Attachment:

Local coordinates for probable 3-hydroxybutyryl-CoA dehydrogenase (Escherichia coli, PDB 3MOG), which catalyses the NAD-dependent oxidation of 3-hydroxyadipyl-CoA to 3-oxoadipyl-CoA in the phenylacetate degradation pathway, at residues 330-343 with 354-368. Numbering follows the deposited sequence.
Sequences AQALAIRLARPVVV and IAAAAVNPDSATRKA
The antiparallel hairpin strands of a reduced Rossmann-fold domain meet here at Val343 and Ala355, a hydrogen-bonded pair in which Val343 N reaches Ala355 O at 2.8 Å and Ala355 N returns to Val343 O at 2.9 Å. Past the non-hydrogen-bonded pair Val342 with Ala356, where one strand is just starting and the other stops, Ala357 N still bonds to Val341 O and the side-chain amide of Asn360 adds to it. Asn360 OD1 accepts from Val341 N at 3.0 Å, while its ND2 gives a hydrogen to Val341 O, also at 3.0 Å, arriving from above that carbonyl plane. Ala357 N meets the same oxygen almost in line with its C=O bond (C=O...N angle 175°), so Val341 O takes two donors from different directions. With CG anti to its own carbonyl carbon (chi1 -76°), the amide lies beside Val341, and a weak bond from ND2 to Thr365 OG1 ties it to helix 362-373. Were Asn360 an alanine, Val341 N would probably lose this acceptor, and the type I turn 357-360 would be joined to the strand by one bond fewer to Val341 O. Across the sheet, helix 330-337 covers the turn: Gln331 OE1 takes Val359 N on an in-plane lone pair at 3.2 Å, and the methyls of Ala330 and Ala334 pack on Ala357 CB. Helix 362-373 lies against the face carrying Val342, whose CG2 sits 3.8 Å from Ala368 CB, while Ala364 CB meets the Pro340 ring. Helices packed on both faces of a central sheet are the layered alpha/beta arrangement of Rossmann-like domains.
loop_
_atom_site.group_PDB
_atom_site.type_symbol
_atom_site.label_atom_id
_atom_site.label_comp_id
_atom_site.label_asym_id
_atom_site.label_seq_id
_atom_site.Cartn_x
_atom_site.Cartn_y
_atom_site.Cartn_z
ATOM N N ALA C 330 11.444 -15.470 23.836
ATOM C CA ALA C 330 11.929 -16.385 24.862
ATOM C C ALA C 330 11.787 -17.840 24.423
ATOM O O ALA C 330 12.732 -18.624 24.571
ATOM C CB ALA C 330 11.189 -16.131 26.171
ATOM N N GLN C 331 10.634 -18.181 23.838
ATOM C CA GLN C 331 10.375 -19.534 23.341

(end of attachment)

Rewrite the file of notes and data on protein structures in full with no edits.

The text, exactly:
Local coordinates for probable 3-hydroxybutyryl-CoA dehydrogenase (Escherichia coli, PDB 3MOG), which catalyses the NAD-dependent oxidation of 3-hydroxyadipyl-CoA to 3-oxoadipyl-CoA in the phenylacetate degradation pathway, at residues 330-343 with 354-368. Numbering follows the deposited sequence.
Sequences AQALAIRLARPVVV and IAAAAVNPDSATRKA
The antiparallel hairpin strands of a reduced Rossmann-fold domain meet here at Val343 and Ala355, a hydrogen-bonded pair in which Val343 N reaches Ala355 O at 2.8 Å and Ala355 N returns to Val343 O at 2.9 Å. Past the non-hydrogen-bonded pair Val342 with Ala356, where one strand is just starting and the other stops, Ala357 N still bonds to Val341 O and the side-chain amide of Asn360 adds to it. Asn360 OD1 accepts from Val341 N at 3.0 Å, while its ND2 gives a hydrogen to Val341 O, also at 3.0 Å, arriving from above that carbonyl plane. Ala357 N meets the same oxygen almost in line with its C=O bond (C=O...N angle 175°), so Val341 O takes two donors from different directions. With CG anti to its own carbonyl carbon (chi1 -76°), the amide lies beside Val341, and a weak bond from ND2 to Thr365 OG1 ties it to helix 362-373. Were Asn360 an alanine, Val341 N would probably lose this acceptor, and the type I turn 357-360 would be joined to the strand by one bond fewer to Val341 O. Across the sheet, helix 330-337 covers the turn: Gln331 OE1 takes Val359 N on an in-plane lone pair at 3.2 Å, and the methyls of Ala330 and Ala334 pack on Ala357 CB. Helix 362-373 lies against the face carrying Val342, whose CG2 sits 3.8 Å from Ala368 CB, while Ala364 CB meets the Pro340 ring. Helices packed on both faces of a central sheet are the layered alpha/beta arrangement of Rossmann-like domains.
loop_
_atom_site.group_PDB
_atom_site.type_symbol
_atom_site.label_atom_id
_atom_site.label_comp_id
_atom_site.label_asym_id
_atom_site.label_seq_id
_atom_site.Cartn_x
_atom_site.Cartn_y
_atom_site.Cartn_z
ATOM N N ALA C 330 11.444 -15.470 23.836
ATOM C CA ALA C 330 11.929 -16.385 24.862
ATOM C C ALA C 330 11.787 -17.840 24.423
ATOM O O ALA C 330 12.732 -18.624 24.571
ATOM C CB ALA C 330 11.189 -16.131 26.171
ATOM N N GLN C 331 10.634 -18.181 23.838
ATOM C CA GLN C 331 10.375 -19.534 23.341